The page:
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I've recently started working with JSON and the ExtJs framework and I've come across the following code in an example.

we retrieve the information from the frontend using this:

object updatedConfig = JavaScriptConvert.DeserializeObject(Request["dataForm"]);

Then in the example they do the following:

JavaScriptObject jsObj = updatedConfig as JavaScriptObject;

I've never seen the "as" keyword used like that before. Is this just another form of explicitly boxing the updatedConfig variable as a JavaScriptObject or is there something I'm not understanding about this?

Thanks

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4 Answers 4

up vote 3 down vote accepted

This is known as a safe cast. What is does is it attempts to cast from one type to another and if the cast fails it returns null instead of throwing an InvalidCastException.

There are actually two separate IL instructions to handle the difference between "as" casting and normal static casting. The following C# code contains both types of casting:

using System;

class Program
{
    static void Main()
    {
    	Object o = null;

    	String s0 = (String)o;
    	String s1 = o as String;
    }
}

The first cast uses the castclass IL instruction and the second cast uses the isinst instruction.

Please see http://stackoverflow.com/questions/496096/casting-vs-using-the-as-keyword-in-the-clr for a more detailed explanation.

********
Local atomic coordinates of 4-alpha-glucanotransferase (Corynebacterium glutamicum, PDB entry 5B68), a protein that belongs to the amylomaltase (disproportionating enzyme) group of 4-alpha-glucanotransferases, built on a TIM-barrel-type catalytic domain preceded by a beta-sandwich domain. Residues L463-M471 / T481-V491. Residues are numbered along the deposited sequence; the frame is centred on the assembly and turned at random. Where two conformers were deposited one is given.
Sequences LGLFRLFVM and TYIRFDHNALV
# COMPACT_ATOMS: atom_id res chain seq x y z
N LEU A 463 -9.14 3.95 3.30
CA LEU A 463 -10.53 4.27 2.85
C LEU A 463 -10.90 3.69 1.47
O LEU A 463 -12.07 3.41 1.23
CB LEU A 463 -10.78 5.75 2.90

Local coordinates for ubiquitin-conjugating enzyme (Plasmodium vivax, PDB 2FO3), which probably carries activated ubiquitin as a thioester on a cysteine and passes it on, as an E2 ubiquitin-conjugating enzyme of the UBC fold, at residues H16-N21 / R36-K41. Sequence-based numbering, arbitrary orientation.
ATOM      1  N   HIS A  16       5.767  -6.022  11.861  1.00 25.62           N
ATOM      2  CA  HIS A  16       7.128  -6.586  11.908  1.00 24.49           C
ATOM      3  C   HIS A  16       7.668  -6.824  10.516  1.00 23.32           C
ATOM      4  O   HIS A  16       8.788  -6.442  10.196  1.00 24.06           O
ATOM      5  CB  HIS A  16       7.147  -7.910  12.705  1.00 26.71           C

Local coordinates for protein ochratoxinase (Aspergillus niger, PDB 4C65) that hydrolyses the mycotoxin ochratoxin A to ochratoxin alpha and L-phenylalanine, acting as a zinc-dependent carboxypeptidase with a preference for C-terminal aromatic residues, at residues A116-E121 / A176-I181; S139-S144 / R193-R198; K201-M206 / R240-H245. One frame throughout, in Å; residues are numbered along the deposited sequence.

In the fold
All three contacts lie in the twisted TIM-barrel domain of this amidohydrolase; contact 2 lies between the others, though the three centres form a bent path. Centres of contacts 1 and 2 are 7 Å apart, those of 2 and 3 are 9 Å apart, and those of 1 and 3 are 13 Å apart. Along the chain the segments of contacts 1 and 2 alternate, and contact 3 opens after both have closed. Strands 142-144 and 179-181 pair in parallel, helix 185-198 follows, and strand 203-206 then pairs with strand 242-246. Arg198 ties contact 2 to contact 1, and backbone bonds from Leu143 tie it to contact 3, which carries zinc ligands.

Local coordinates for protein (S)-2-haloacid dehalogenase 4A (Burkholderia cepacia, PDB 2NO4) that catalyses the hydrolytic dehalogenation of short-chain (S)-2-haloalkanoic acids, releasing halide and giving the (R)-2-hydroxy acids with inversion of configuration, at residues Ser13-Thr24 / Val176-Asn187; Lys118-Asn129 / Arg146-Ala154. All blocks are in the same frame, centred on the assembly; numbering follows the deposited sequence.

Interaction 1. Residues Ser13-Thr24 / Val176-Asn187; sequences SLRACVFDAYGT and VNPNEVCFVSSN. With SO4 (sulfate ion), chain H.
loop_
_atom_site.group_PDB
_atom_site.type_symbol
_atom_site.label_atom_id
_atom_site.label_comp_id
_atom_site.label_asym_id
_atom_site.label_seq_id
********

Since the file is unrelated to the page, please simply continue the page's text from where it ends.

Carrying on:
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The as keyword is a safer way to cast objects in C#.

SomeType a = obj as SomeType;

Means that if obj is of type SomeType, obj will be cast into that type. If obj is null or is not of type SomeType, a will be null.

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1  
It's also faster to use 'as' and check for null than to check the type with 'is' and then do an hard cast. The type will be checked twice in the latter case. –  Dave Van den Eynde Mar 4 '09 at 12:05
    
@DaveVandenEynde Interestingly, Jon Skeet mentioned in his C# in Depth 2nd Edition that he did some timing of as versus is and a cast for an array of objects where 1/3 of them weren't boxed integers and found that is plus the cast was 20x faster. (pg. 121) Seemed counter-intuitive to me... but my tests confirmed that. –  itsmatt Oct 11 '12 at 17:01
    
@itsmatt Could you add a chapter/section reference? page 121 is about nullable types. –  Dave Van den Eynde Oct 11 '12 at 17:21
    
@DaveVandenEynde 4.3.5 is the section. In the "Surprising Performance Trap" paragraph. –  itsmatt Oct 11 '12 at 17:31
    
@itsmatt Thanks. That is surprising indeed, but I should add that it involves a lot of unboxing which may affect the performance of the casting. –  Dave Van den Eynde Oct 11 '12 at 17:38

Another advantage of the as keyword is that it will throw a compile time exception if the type can not be cast where as (cast) doesn't break until run-time.

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Also, it's important to remember that "as" operates in the reference not in the object itself. That's why it can return null instead of throwing an exception, because the object will remain intact. And that's why you can only do it on reference types.

Normally it does not matter that much, but if you implement a casting function (like here in MSDN) it will not be invoked by using as operator.

So, the as operator is useful to "move up and down the inheritance hiearchy": If you have a class Person, you can do: Person p = new Person(); ojbect o = p as object; p = o as Person; But in all cases the object in memory won't be modified in any way, just the reference to it.

Hope that helps

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